If you came here from Part 2 – Getting There, you’re up to speed on how this story has evolved. If not, I suggest you start at Part 1 – Background. When we left our heroes, they had arrived at the Isle of Man, having overcome significant personal injury and shipping obstacles. After a full day of thrashing, they were finally ready to put the bike on the one and only Isle of Man Mountain Course.
Finally, the bike goes on course
On Wednesday, August 20, I finally got great news: after a thrash on Tuesday and Wednesday to get everything installed, they passed tech inspection and Wade took the bike out on course for the practice session at 7:05pm. Lap time 25:47.279, ave speed 87.785. The bike needs a few minor tweaks, but is otherwise running fine. Other teams have rallied to their cause and are sending mechanics to help, and the organizers really want him to run so they’re being lenient with some of the qualification requirements. Wade’s foot is holding up (as long as he doesn’t walk too far) and Rich reports that he (Wade) is grinning from ear to ear. Thomas (our new German friend) took this photo at 6:24pm – they look confident and ready to go, even before the initial success!
On a much more grim note, Rich texted that a rider who was staying next door to their B&B digs at Roundhay crashed in practice and was killed. http://www.iomtoday.co.im/news/isle-of-man-news/competitor-dies-in-mgp-practices-1-6795237. This is the reality of the Isle of Man, and substantiates its reputation as the most dangerous motorcycle race in the world.
Hurry up and wait
Practice on Thursday, August 21, cancelled due to rain. This is another huge setback, because in order to qualify for the race, riders must have 5 laps on the bike and at least one lap time under 23:00.
The rain day wasn’t a complete waste, though. When Rich and Wade arrived, with both of them in rather tenuous states of physical disrepair, they made the wise decision to rent a car to get them around the island. As it turned out, this was as much a strategic decision as practical. Every day, when the roads were open to the public, they drove around the course at least once, sometimes twice. These “laps” gave Rich an invaluable opportunity to learn the course through Wade’s eyes, which enabled him to visualize the feedback Wade gave him after each practice session on the bike and then make educated adjustments to the suspension.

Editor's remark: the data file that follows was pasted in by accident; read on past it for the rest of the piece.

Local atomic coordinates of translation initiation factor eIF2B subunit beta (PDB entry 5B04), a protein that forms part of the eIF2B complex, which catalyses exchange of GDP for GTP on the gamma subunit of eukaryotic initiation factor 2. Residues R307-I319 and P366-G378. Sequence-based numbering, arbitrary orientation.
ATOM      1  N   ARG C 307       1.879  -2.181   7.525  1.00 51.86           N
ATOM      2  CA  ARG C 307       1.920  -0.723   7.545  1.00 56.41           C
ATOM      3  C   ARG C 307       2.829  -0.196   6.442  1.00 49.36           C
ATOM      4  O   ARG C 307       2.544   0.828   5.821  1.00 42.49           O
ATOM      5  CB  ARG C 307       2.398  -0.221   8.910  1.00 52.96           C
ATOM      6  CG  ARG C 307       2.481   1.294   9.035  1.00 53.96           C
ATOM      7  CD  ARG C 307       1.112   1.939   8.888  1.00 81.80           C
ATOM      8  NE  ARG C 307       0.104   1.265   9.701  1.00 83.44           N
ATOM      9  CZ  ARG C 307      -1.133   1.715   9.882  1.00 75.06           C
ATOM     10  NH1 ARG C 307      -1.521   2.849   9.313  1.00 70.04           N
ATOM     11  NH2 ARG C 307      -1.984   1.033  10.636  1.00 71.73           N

On Friday, August 22, they made practice and Wade posted a lap time of 22:17.111, ave speed 101.583. Whew, he made time, but still doesn’t have enough laps. No worries, there’s another practice session next week to get that required lap, right? Maybe…
Hubris and Social Media
On Friday August 22, I stumbled on a photo of Wade on a Twitter feed and posted it on Facebook with this comment: “This is happening right now! Rich built this race bike from the ground up and he’s currently on an uber-bucket list adventure at the Isle of Man, where his friend Wade Boyd has just qualified for the Senior Manx GP race next week with a top speed of 145mph. They had SO many challenges to get there (Rich’s crash in March, Wade’s crash in June, shipments with forks and body parts not arriving until Day 3 of practice), but it’s all working now (except for a nagging clutch-slipping problem) and Wade is getting faster every day of practice. The race is a week from today.”
The fellow standing next to Wade is Thomas, the benevolent German I mentioned in Part 2, who helped so much during the entire stay (including pushing the bike around so that our injured heroes didn’t have to).
On Saturday August 23, everything blew up. Literally. No better way to convey than by publishing my text exchange with Rich with some Twitter accompaniments:
Him: “Wade is out for a practice lap. A bit hard to sit around and wait 25 min for him to show back up. The hand-wringers, me included, are everywhere. Upside? Full bar in the paddock.”
Me: “I wondered about that.”
Him: “Yep, here I sit having an Irish Whiskey. There’s a red flag so time to worry. I’ll let you know what’s up.”
At that point, I checked in with Twitter and found this:
@iom_tt: delay due to oil spill on road. More info when we have it
Me: “Oil spill in Crosby = red flag”
Him: “Yep, was us. Sawed the engine in two. May have a loaner, otherwise we watch.”
@iom_tt: Oil on road at Gorse Lea – we’ll continue with programme as soon as the course is clear
@iom_tt: 45 mins to 1 hour delay until Joey Dunlop parade can start – standing down for now
@iom_tt: No further practices tonight – detergent on road makes road unsafe for race bikes. Parade lap will go ahead, if possible
Me: “I’ll give you credit, he oiled the course so spectacularly that they canceled the rest of practice!”
Him: “Hey, we yanks don’t mess around.”
This photo was posted on Twitter: “Marshalls to stand on whiteline and direct riders over to clean side of road.” I can’t be certain, but I’m guessing that was our line of goo.
Naturally, I blamed myself and my moment of hubris on Facebook for this disaster, and followed up on Saturday with this post: “CRAP!!! I’m not usually superstitious, but my instincts were to not post much about the Isle of Man until it was over. My excitement about seeing the photo got away from me yesterday. Today they blew the motor. Hoping to find a loaner, but they may have become spectators. DOUBLE-CRAP!!!”
Next up: Part 4 – The Engine Adventure
Wade and Thomas in the pits – Anthony Robert (Photo Mannx)
Line of Goo – Mark Kneen – @markkneeniom (or maybe Dave Kneen, Manx Photos Online)